Die Luke (hatch):: zine/process idea

I started three interactive/performative processes during BoW 3:

  • Kaleidoscope
  • wild herbarium (autumn 2019 edition); and
  • Die Luke (hatch)

This post concerns the latter and presents a draft idea for a self-print zine, folding instruction (1 page A4, double-sided) and an invitation to a little hide and seek investigation, and potential follow-up.

The idea is to make a single, two-sided zine for participants to print out and fold and to investigate their familiar surroundings to find some locations, to record some associations and to invite to show/share with me.

It follows ideas around un/familiar in day-to-day spaces and ideas of escapes or stepping into elsewhere (though one of the images currently doesn’t offer an escape, but literally, warmth).

The zine construction is as follows:

IMG_1238

The images I want to use are either drawn/photographs (and possibly overlaid on previously photocopied templates):

 

The instruction would be simple:

Find Die Luke and elsewhere

Record associations, observations

Do you want to share them? show me?

sketchbook+: the line folds into Level 3

(as a placeholder in advance of Research tutorial 1).

— the piece of previous work that I have spent most time with over the past four weeks is the final work produced during Digital Image & Culture: the line, which I finalised as a tumblr site, and am currently in the process of re-publishing through facebook as a public album.

The line is also the piece on which my submission to the Walking Arts Network conference in Prespes, Greece, is based. So I am currently also in the process of writing a 3-4k word contribution for a conference publication as well as considering how it will present as a 15-min talk/presentation.

As part of the re-publishing process I am keeping an offline journal which I will move here at some point. There are some thoughts I have here right now in terms of how to proceed (and what can become part of Res or BoW and what is best kept aside).

Here some notes from this morning:

I have the strong sense that the line is crucial for moving forward. I want to test some of that with Rachael in our first tutorial today.
  • the line as fragmented space that is very much non-linear
  • the line as imaginary and anchor to the pieces articulated
  • the pieces articulated are diverse:
    • private chat
    • dreams/thoughts/fantasy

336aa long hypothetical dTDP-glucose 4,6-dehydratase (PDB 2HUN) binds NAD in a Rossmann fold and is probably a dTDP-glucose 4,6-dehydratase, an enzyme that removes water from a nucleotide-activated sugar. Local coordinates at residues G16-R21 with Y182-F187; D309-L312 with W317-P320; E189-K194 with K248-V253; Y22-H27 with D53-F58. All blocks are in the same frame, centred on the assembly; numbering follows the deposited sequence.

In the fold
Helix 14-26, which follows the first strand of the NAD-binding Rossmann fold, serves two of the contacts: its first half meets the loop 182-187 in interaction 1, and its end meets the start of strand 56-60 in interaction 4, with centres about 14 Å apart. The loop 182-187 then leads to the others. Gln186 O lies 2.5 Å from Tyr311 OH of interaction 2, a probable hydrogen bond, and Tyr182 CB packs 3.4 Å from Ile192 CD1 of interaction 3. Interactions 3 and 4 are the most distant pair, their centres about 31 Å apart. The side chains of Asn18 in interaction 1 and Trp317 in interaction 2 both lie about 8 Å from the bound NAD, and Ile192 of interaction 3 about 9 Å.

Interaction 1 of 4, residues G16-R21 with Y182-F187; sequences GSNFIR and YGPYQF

• more functional notes and records
    • methodology concerns
    • fragments from other authors
  • there is no clear order as to how they are encountered: they are clearly not a singular line to be walked but multiplicity
There is much in here that is definitely about near space: about relational concepts and about performance.
The performance is in my voice but also in the conceal/reveal that is taking place
The current re-publishing through FB (as suggested at assessment) is testing some of that but also any relationship between audience and work/.

 

performance score: the gap, observed

i sit on the floor on the other side of the room: the centre of my body centred on the space between the two cabinets, black dress, leggings and shoes. my legs are crossed at my ankles. i breathe in, uncross my legs, sit them down, then cross them again. — end.

– this is observed by one person. from a number of positions and heights. first: behind the desk, seated; then, standing between desk and cabinets, leaning on them; standing right in front of the gap, facing me directly; then at the same location, kneeling down; sitting to the right or left of me, legs similarly stretched out; finally: standing in the doorframe, the door is ajar, my legs are visible but not the rest of me. the person moves slowly from position to position.

this happens without speaking. what the observer observes is up to them.

light: either ceiling light, preferably though natural lighting.

duration: approx 6 mins in total.

spatial praxis play (1)

The map on spatial praxis leads to a series of earlier sketches/notes that seem relevant.

Notably: it is the idea that the image plane folds upwards and allows us to crawl into the space between the two filing cabinets of the Gap:

1. the after dinner mints fold into shapes, c 2010 on a lunch time date with my parents and my grandfather. Just before I had seen Bethan Huws’ work in Hanover.

2. Placeholder 3(a) and 3(b) [Cairn], 2013 : part of a body of work that tried to get at notions of place and movement in Northwest Iceland and memory thereof. It is part performance, part lens-based work: I lie down on my living room floor as if I had crouched into a half-ruined cairn on a plateau that we encountered a couple of months earlier.

3. chestnut buds that I construct our of masking tape and suspend in front of a large print and cut-out.

>> the question in all of these is of scale and position of body towards that scale. Of radically altering scale and thus a cave becomes a little handheld object. Bethan Huws’ show consisted largely of a set of ready-mades, bottle holders if I remember correctly, which appeared christmas tree like and we would walk through them. the tinfoil shapes on a dirty table cloth resonated with those. (there is a text I wrote on the Huws show in my previous blog here)

I also think of Leykauf’s Spanische Wand of photograph/installation (see link on DI&C blog here) and a number of other photography, print installations and illusions that play with these forms of a perception, stand-in and scale shift to become performative, iterative and perhaps as much surreal as utopian.

I am also thinking about loosely folded paper planes and shapes, arranged in a number of configurations. I begin to play a little in my sketchbook: